Yesterday, my badminton partner Chris Sims wrote a piece on the weekly comic tie-in Injustice: Gods Among Us, based on the upcoming game by Netherrealm Studios. For the most part, he and I disagree on it. I think it’s a fun series while he considers it one of the frontrunners for worst comic of 2013. The one thing we do agree on is the dire first three issues, though he certainly minds it a lot more.
The series tells the story of how Superman comes to take over the world in the name of the greater good, ultimately leading to a DC version of Civil War. Through the first three issues, we see the Joker devise a situation where after he shoots Jimmy Olsen in the head, he kidnaps Lois Lane and tricks Superman into killing her. He does this by dosing Superman with Scarecrow fear gas laced with kryptonite so that Superman thinks Lois is Doomsday and shoves her into orbit. And it turns out Lois is pregnant too. Then Joker blows up Metropolis. When in custody, Joker’s questioned by Batman and they argue over Superman’s integrity until the Man of Steel busts in and angrily puts his fist through Joker’s chest.
The whole “fridging of Lois” thing is what made me aware that the comic even existed, but I didn’t care to read it until seeing some panels from the fourth issue, where Green Arrow keeps Harley Quinn in custody himself so that Superman doesn’t execute her as well. Even Sims admits that that’s a well-written bit and has some positive things to say about the issues that follow. And yes, while I claim the series is worth checking out, I mainly mean AFTER the Joker plot.
That said, the discussion on the matter made me realize a state of comics that nobody really touches on. As unfun as Superman being tricked into killing his wife and unborn child is, I’m not all that offended by it because “fridging” or not, it’s a step that the writer kind of had to make based on years upon years of righteousness. It’s a fucked up thing, but it’s the double-edged sword that comes from the purity of comic book heroes. It definitely could have been pulled off better in this story, but it’s a necessary trope.
It makes me think about something Grant Morrison’s talked about during his Batman run. Over the decades, the way the Joker has been written has evolved into something nasty, both in the character’s context and in the writing context. He went from being a goofball obsessed with “boner crimes” to a man who’s killed more people than polio. He went from flying around in a clown-faced helicopter to cutting his face off and having it reattached like a Halloween mask. The explanation is that by figuring out the Joker and his crimes, Batman puts a cage over him. Joker has to think bigger and more twisted to escape the cage and Batman puts a bigger cage around that. It escalates and the next thing you know, Joker’s chopping his face up.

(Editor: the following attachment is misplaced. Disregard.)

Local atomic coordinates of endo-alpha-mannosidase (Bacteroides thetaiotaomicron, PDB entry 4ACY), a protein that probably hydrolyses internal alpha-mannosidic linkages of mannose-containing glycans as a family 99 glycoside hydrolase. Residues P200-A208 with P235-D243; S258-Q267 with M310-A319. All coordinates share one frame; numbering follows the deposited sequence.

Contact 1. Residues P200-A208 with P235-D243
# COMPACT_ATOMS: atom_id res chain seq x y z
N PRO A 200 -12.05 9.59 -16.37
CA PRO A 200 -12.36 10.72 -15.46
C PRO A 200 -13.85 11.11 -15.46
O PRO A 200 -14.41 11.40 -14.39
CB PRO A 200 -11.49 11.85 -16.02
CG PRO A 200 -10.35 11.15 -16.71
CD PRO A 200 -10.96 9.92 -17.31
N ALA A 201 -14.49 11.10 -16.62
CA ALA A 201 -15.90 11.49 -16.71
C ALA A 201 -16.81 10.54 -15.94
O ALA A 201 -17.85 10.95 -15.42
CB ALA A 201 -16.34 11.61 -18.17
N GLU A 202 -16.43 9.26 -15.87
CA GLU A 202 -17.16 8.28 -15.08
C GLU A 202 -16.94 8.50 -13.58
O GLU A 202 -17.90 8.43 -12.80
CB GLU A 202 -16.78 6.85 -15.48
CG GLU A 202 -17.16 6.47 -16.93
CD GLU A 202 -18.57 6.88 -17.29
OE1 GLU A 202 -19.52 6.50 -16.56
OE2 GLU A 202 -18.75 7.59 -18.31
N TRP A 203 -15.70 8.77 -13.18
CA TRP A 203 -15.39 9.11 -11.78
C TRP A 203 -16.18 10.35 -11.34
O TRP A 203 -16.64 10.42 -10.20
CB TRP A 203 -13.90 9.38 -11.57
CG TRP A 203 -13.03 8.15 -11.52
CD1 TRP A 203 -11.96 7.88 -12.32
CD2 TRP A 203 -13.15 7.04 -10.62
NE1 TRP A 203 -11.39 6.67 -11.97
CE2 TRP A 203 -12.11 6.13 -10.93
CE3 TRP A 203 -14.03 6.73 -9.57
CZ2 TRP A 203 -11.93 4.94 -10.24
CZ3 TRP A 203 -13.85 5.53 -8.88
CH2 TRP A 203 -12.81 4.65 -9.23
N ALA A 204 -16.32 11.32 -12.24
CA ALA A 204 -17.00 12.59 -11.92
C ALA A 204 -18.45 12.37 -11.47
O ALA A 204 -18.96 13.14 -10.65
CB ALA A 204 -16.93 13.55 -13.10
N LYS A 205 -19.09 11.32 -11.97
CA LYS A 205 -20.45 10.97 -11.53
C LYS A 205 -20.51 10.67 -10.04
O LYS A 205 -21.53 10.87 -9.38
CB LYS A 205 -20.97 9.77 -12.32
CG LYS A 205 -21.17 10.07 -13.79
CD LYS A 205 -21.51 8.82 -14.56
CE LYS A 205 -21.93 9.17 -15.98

Every now and then, a writer will play with a superhero’s refusal to kill and see where that goes. Sometimes it leads to a hero deciding at the last second, “No, I can’t do that.” Sometimes they’ll be totally ready to do it until getting interrupted and realize later that it’s probably for the better. Then there are times when they really go through with it. Whether it’s a good story or a bad story, I don’t envy the writer who has to set up that plot development because you’re forced to go over the line.
When I think of superheroes who strictly don’t kill, the four who pop into my head are Superman, Batman, Spider-Man and Daredevil. Each and every one of them has had at least one story that shows just what it would take to make them kill. Most of the time it’s a non-canon story that can get away with it easily (ie. Injustice) while other times it’s a canon story meant to be part of the bigger picture of the serial storytelling.